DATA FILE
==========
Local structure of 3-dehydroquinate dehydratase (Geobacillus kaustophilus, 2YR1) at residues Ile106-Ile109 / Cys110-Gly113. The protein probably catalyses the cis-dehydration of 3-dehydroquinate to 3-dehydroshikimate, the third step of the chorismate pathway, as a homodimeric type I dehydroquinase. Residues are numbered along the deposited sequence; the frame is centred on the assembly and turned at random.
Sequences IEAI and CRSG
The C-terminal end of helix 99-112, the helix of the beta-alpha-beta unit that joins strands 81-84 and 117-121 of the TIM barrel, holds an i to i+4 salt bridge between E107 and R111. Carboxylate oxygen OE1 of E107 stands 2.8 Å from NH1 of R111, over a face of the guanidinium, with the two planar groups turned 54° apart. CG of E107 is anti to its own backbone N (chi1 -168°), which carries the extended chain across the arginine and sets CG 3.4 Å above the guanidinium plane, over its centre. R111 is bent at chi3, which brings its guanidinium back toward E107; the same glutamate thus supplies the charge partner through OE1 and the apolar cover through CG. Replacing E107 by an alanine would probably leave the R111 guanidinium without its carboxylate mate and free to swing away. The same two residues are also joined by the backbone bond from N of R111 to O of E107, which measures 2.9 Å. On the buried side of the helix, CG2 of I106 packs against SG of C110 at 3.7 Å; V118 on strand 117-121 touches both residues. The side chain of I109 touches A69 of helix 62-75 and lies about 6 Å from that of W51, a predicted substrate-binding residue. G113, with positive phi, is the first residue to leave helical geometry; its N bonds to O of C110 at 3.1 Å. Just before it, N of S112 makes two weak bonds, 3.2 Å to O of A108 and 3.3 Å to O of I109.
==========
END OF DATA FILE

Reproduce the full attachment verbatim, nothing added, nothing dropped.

Local structure of 3-dehydroquinate dehydratase (Geobacillus kaustophilus, 2YR1) at residues Ile106-Ile109 / Cys110-Gly113. The protein probably catalyses the cis-dehydration of 3-dehydroquinate to 3-dehydroshikimate, the third step of the chorismate pathway, as a homodimeric type I dehydroquinase. Residues are numbered along the deposited sequence; the frame is centred on the assembly and turned at random.
Sequences IEAI and CRSG
The C-terminal end of helix 99-112, the helix of the beta-alpha-beta unit that joins strands 81-84 and 117-121 of the TIM barrel, holds an i to i+4 salt bridge between E107 and R111. Carboxylate oxygen OE1 of E107 stands 2.8 Å from NH1 of R111, over a face of the guanidinium, with the two planar groups turned 54° apart. CG of E107 is anti to its own backbone N (chi1 -168°), which carries the extended chain across the arginine and sets CG 3.4 Å above the guanidinium plane, over its centre. R111 is bent at chi3, which brings its guanidinium back toward E107; the same glutamate thus supplies the charge partner through OE1 and the apolar cover through CG. Replacing E107 by an alanine would probably leave the R111 guanidinium without its carboxylate mate and free to swing away. The same two residues are also joined by the backbone bond from N of R111 to O of E107, which measures 2.9 Å. On the buried side of the helix, CG2 of I106 packs against SG of C110 at 3.7 Å; V118 on strand 117-121 touches both residues. The side chain of I109 touches A69 of helix 62-75 and lies about 6 Å from that of W51, a predicted substrate-binding residue. G113, with positive phi, is the first residue to leave helical geometry; its N bonds to O of C110 at 3.1 Å. Just before it, N of S112 makes two weak bonds, 3.2 Å to O of A108 and 3.3 Å to O of I109.